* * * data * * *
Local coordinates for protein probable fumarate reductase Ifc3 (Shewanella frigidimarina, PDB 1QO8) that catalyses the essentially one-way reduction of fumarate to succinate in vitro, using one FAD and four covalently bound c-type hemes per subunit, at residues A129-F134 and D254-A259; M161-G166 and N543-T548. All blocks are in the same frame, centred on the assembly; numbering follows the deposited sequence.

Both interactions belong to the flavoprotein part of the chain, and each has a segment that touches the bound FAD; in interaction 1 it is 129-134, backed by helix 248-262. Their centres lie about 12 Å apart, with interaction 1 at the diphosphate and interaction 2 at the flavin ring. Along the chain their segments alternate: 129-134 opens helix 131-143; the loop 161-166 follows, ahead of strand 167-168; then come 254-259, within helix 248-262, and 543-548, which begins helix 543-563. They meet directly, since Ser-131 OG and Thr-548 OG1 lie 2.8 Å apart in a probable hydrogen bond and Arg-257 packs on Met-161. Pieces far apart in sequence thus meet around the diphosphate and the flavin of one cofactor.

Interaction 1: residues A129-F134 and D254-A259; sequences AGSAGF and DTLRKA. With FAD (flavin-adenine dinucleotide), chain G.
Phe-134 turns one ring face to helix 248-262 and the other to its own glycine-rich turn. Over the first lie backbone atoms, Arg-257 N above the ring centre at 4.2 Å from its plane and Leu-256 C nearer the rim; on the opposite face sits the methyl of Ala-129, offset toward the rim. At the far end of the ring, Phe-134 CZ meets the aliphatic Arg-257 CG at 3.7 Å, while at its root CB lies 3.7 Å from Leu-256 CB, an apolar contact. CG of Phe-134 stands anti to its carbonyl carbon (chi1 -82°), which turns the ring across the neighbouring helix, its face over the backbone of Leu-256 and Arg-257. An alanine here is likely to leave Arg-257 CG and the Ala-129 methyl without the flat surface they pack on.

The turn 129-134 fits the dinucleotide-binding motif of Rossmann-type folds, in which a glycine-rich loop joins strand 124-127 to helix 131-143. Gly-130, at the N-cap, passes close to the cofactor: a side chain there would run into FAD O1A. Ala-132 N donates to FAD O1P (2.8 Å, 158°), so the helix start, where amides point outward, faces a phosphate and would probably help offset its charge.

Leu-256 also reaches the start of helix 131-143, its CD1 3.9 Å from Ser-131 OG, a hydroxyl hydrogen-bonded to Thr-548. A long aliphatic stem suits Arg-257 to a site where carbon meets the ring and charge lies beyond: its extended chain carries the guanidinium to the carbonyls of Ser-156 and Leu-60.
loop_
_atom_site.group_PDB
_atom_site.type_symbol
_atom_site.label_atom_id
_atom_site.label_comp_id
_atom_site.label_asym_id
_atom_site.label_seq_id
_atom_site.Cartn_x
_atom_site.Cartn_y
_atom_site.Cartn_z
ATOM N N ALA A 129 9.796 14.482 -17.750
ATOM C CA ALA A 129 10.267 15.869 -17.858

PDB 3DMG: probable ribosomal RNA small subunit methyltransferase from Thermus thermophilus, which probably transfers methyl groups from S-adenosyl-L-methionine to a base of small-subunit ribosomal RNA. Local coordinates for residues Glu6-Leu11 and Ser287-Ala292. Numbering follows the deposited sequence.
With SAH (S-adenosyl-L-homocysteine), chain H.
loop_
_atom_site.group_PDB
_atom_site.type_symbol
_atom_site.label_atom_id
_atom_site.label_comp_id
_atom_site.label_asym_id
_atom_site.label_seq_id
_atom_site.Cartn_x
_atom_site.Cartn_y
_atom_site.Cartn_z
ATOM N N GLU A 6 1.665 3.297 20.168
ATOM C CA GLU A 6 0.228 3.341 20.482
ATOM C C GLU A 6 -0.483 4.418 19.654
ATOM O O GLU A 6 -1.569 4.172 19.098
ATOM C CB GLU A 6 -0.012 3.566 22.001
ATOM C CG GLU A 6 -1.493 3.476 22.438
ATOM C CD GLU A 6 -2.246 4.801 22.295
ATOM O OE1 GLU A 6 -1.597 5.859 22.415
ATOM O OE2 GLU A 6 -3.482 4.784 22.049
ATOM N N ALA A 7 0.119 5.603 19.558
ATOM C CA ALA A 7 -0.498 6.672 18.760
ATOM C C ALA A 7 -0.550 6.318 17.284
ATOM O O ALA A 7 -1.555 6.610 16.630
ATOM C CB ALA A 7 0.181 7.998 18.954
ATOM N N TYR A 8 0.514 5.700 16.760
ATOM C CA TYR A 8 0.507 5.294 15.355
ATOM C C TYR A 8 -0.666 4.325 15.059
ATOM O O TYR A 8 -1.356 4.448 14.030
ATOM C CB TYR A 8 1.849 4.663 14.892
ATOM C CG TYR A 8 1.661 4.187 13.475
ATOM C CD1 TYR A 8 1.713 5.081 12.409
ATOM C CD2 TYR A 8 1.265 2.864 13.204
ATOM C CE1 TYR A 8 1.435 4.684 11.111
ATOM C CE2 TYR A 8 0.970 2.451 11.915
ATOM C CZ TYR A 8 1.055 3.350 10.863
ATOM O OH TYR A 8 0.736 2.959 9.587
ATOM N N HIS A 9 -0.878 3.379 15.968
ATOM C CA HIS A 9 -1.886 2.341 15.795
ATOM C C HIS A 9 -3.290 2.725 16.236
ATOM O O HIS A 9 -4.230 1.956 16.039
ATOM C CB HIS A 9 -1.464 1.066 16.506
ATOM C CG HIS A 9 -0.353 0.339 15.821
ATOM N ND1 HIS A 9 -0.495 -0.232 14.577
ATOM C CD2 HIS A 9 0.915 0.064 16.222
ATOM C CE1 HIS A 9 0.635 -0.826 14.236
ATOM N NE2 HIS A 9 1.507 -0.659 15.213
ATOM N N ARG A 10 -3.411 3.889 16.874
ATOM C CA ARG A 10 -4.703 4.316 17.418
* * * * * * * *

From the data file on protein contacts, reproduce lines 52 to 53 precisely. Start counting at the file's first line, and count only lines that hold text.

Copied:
ATOM C CD2 TYR A 8 1.265 2.864 13.204
ATOM C CE1 TYR A 8 1.435 4.684 11.111